The sheer inventiveness of the staging was a delight. The use of flowing white cloth as clouds, dresses, the bower, walls, a cyc... and whatever it needed to be was deliciously theatrical and so well choreographed. The fairies spoke in this beautiful, discordant almost-chant. They were mostly children, and Taymor used other performers in black or in fairy garb to move them around, allowing their movements to feel fluid and other-worldly. The forest was made out of bamboo and chorus members - it was something that the lovers had to negotiate in a very real way as they made their way beyond the gates of "civilized" society. The use of shadow and projections was discerning and powerful, taking every advantage of the technology and budget available, but without beating you over the head with it. The lovers were charming - particularly Helena. The way they slowly lost their clothes as they lost their minds was similar to the way things progressed in a production I was in several years ago - down to Lysander taking a good, sultry whiff of Helena's shoe. Bottom's donkey head was amazing! It was all out donkey, but it also retained the nose and facial hair of the actor, so it was sort of delightfully cartoony. Plus, the actor had two little hand pieces that controlled the mouth and lips of the head, which created such a realistic, but still delightfully theatrical effect! Puck was an amazing, double-jointed, slightly androgynous figure whose strangeness made our dear Robin Goodfellow a clear denizen of this dream world. Oberon was so beautiful - his fluidity of movement and resonant voice were out of this world. And his journey from gleefully tormeting his wife to growing tired of the silliness was articulated better than I have ever seen it before. Titania was sexy and powerful and had these awesome lights on her costume that kept her face constantly lit, so sometimes it seemed like her head was just floating. The mechanicals were Brooklyn workmen with personality and passion coming out their ears. The rotund black man playing Wall was a particular favorite for me (Greenville folks: Mr. Jason may well have a doppelganger!). And after all the hilarity of Pyramus and Thisbe, a moment that stopped me in my tracks was Thisbe's discovery of the dead Pyramus. It turned out that Flute could really act - and he had the audience on stage, in the live theatre, and in the movie theatre holding our breath. It was really beautiful.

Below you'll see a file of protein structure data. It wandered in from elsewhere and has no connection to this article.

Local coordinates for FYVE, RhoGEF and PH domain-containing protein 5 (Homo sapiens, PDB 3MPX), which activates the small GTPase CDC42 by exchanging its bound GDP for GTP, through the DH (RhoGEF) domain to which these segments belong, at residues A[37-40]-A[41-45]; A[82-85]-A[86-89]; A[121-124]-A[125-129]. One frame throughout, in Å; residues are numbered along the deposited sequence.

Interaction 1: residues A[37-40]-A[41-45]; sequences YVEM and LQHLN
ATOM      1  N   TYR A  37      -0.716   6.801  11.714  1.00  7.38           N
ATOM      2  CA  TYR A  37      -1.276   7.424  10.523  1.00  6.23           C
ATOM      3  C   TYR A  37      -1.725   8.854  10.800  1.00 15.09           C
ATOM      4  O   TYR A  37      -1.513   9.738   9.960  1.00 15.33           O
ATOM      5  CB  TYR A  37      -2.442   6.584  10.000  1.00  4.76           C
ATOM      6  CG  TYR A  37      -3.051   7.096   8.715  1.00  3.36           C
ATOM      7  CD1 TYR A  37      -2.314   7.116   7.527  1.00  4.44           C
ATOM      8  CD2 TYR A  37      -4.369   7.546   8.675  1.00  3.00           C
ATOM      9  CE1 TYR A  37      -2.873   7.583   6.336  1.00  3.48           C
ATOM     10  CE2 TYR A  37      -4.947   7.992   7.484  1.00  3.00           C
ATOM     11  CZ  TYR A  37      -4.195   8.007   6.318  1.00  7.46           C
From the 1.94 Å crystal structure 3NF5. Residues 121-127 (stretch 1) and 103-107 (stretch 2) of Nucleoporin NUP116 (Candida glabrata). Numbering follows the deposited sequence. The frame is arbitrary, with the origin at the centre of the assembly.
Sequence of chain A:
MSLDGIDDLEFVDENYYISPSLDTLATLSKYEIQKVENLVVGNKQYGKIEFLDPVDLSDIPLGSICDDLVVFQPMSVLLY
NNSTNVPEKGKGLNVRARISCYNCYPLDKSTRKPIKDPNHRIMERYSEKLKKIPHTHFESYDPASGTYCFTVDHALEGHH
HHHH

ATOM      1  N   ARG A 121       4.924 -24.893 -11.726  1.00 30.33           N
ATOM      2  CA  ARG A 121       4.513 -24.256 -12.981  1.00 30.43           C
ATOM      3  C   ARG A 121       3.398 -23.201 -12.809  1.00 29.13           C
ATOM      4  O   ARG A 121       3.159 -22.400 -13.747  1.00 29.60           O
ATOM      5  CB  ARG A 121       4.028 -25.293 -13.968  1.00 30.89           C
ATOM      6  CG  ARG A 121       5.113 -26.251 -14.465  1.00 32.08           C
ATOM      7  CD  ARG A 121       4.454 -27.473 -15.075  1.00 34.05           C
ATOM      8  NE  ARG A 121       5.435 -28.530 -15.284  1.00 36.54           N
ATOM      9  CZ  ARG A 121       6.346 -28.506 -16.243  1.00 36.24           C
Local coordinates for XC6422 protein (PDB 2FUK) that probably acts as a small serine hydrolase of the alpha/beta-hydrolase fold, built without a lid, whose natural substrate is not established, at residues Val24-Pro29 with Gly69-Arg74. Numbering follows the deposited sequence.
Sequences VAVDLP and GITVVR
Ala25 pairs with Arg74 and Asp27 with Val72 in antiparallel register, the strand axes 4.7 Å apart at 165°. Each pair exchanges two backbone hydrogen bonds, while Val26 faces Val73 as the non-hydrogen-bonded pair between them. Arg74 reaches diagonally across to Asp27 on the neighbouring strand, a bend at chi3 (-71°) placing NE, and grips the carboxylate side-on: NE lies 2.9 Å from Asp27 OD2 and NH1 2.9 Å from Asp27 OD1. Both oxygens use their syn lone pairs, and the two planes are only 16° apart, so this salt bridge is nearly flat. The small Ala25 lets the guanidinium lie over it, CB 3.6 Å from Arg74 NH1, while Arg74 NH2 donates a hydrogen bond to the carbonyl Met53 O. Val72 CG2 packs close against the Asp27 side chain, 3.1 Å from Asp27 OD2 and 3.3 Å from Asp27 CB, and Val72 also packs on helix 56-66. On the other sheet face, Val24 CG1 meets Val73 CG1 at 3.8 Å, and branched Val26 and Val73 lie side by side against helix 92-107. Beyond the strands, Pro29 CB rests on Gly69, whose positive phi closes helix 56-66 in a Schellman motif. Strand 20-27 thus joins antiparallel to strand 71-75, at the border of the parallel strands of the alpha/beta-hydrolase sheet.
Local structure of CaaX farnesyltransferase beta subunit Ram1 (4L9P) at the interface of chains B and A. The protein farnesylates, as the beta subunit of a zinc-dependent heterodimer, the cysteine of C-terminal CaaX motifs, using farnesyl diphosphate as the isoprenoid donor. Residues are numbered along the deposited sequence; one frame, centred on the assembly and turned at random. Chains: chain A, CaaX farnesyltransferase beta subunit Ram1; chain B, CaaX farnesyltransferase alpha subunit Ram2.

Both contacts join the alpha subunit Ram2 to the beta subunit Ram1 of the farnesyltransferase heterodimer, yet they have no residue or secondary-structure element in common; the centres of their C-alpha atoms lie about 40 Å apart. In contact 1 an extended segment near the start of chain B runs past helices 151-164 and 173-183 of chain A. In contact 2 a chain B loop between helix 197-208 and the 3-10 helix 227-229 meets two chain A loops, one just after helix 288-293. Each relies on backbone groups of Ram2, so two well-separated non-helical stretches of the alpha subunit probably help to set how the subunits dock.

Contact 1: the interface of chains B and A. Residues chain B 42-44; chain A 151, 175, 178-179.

This ended up being one of my favorite kinds of productions to see: it's one that gave me tons of ideas, but not necessarily the ideas that I saw. The imagery and interpretation were exciting - and I'm sure I'll end up stealing some things from this production one day. But much more exciting were the ideas I found myself coming up with. The production was inspiring. I found myself seeing things in this familiar script (one I've performed twice and seen... I don't know how many times) that I hadn't seen before, or that I was seeing in a new light. And I walked away with ideas of my own that had grown out of being so close to such excellent work. I love watching good theatre that makes me want to make good theatre.

Saturday, June 20, 2015

Goodbye Charles

Play #125 - Goodbye Charles by Gabriel Davis

This is a weird little one-act about a woman named Jill whose husband Charles, after a year and a half of their distant marriage, has suddenly disappeared and demanded a divorce. The story is told by little memory vignettes that pop in and out of the conversation as Jill relates her woes to her friend Barb (who has problems of her own). There are expeditions to Mt. Everest, deceitful cheesemongers, support groups for commitment-phobics, awkward dates, leprechaun ex-husbands... and more freakin' typos than can reasonably be excused in a middle school essay. But still, the play itself is sort of fun, lends itself to some interesting staging conventions to keep the pace clipping along, and there are decent monologues for 20-somethings, which is always valuable. And, when you get down to brass tacks, the central idea that happiness can't be attained by trying to force people into our own idea of it, is pretty swell too.

Friday, June 19, 2015

The Fairytale Lives of Russian Girls